Working Mothers ? Are They Facing A Job Crunch In The Middle East?

January 4, 2018

Middle East Business

Middle East Business

Working Mothers ? Are They Facing A Job Crunch In The Middle East?

According to the research data of Regus – a popular workspace solutions provider, a disturbing trend has been observed when it comes to employment opportunities of working mothers in the Middle East. Despite the high levels of education that the women of the Middle East boast of, the number of companies intending to hire more working mothers has gone down by one fifth since the same time in 2010. Compared to 44% of companies that were in favor of hiring working mothers in 2010, the number has come down to 36% in 2011. When the Regus study took into account 45% of companies which are globally intending to recruit new employees in 2011, the projected workforce that may have working mothers fell considerably below this level

Some concerns voiced by a few employers that works against hiring working mothers include lower levels of flexibility and commitment as compared to other employees, having out-dated skills, and leaving shortly after getting trained (which is a major investment on part of the employer) to have another child, amongst others. Though many of these notions may be old-fashioned misgivings harbored by some employers, they have come into play despite many thinking that such prejudiced attitudes can’t hold for long. However, the entire scenario isn’t gloomy.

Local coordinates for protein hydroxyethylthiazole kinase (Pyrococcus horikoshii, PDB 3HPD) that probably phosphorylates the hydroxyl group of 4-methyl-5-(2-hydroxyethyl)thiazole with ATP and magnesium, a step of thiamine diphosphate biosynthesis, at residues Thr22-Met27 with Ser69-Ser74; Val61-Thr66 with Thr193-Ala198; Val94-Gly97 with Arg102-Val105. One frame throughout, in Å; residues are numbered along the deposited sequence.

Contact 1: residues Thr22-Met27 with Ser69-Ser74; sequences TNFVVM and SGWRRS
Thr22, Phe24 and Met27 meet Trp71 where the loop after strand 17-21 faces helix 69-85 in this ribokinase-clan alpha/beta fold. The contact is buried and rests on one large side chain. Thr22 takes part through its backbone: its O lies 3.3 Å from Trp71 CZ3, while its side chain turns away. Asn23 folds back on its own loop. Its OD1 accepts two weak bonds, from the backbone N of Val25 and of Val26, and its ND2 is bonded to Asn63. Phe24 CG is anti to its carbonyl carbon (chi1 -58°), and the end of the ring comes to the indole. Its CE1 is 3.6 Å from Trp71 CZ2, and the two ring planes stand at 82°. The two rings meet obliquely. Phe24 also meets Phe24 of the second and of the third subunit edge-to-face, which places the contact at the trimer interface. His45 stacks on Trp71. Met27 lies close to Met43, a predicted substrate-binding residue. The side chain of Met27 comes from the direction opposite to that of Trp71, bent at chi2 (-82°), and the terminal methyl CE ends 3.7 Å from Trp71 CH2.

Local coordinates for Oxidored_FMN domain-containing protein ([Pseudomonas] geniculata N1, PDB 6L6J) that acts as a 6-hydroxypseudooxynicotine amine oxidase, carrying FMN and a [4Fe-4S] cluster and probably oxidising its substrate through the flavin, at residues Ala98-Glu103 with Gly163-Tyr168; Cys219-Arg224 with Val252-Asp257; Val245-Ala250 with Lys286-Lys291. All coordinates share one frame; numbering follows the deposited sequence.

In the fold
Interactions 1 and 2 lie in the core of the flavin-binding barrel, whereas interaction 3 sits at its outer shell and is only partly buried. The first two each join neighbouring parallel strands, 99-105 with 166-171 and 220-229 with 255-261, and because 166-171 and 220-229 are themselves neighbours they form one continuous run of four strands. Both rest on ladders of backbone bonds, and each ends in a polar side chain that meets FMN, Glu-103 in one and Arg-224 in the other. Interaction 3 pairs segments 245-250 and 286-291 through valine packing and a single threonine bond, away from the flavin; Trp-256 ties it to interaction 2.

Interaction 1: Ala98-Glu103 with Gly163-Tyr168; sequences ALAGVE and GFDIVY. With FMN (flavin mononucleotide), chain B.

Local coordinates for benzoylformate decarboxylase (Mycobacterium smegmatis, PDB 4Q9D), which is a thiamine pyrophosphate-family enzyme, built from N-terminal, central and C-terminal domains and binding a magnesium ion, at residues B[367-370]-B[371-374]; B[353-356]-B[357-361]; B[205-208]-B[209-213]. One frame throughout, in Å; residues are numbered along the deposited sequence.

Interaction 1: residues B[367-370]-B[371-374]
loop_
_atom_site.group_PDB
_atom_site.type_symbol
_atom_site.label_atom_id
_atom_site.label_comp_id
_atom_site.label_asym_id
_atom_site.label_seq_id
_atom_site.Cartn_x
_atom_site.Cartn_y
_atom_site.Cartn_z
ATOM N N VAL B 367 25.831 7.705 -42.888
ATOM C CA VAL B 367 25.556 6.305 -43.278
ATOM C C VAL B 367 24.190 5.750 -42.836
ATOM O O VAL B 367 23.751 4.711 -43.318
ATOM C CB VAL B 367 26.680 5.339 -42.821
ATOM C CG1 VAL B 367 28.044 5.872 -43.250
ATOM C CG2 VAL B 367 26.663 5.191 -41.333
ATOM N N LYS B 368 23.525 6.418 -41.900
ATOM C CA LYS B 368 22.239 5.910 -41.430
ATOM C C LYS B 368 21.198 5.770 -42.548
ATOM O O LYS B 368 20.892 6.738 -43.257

More and more companies are waking up to the need to offer flexible work arrangements, which can help to integrate working mothers in the fold. Offering them a more family friendly work environment, which often becomes more productive as well, by simply allowing employees to work closer to home or alternative hours, is slowly becoming the norm. What’s more, many businesses are recognizing that the needs of working mothers are not exceptional and by extending the facilities offered earlier to working mums only, to all workers, productivity can be increased by making the staff more motivated, while costs related to benefits and overheads can also be reduced at the same time.

So, it remains to be seen if the Middle East job sector evolves to consider working mothers as valuable assets, which is likely to happen if the tell-tale signs are to be believed.

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